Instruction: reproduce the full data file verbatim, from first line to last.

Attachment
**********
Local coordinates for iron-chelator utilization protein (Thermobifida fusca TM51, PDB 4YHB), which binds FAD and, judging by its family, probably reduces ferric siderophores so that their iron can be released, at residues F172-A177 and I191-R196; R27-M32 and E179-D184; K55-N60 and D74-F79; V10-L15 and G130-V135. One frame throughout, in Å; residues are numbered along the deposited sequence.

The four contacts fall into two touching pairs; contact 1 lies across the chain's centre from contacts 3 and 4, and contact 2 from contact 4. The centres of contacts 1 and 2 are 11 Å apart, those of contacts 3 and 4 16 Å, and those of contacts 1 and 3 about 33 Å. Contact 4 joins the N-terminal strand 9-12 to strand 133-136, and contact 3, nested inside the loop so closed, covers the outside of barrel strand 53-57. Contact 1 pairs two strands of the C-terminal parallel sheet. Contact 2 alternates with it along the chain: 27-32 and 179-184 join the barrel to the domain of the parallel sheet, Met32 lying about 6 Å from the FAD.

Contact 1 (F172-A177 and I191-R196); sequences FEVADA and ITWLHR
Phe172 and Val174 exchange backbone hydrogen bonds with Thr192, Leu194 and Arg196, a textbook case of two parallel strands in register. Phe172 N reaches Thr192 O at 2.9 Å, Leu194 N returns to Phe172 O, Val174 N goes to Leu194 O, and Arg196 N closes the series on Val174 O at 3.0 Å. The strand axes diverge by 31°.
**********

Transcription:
Local coordinates for iron-chelator utilization protein (Thermobifida fusca TM51, PDB 4YHB), which binds FAD and, judging by its family, probably reduces ferric siderophores so that their iron can be released, at residues F172-A177 and I191-R196; R27-M32 and E179-D184; K55-N60 and D74-F79; V10-L15 and G130-V135. One frame throughout, in Å; residues are numbered along the deposited sequence.

The four contacts fall into two touching pairs; contact 1 lies across the chain's centre from contacts 3 and 4, and contact 2 from contact 4. The centres of contacts 1 and 2 are 11 Å apart, those of contacts 3 and 4 16 Å, and those of contacts 1 and 3 about 33 Å. Contact 4 joins the N-terminal strand 9-12 to strand 133-136, and contact 3, nested inside the loop so closed, covers the outside of barrel strand 53-57. Contact 1 pairs two strands of the C-terminal parallel sheet. Contact 2 alternates with it along the chain: 27-32 and 179-184 join the barrel to the domain of the parallel sheet, Met32 lying about 6 Å from the FAD.

Contact 1 (F172-A177 and I191-R196); sequences FEVADA and ITWLHR
Phe172 and Val174 exchange backbone hydrogen bonds with Thr192, Leu194 and Arg196, a textbook case of two parallel strands in register. Phe172 N reaches Thr192 O at 2.9 Å, Leu194 N returns to Phe172 O, Val174 N goes to Leu194 O, and Arg196 N closes the series on Val174 O at 3.0 Å. The strand axes diverge by 31°.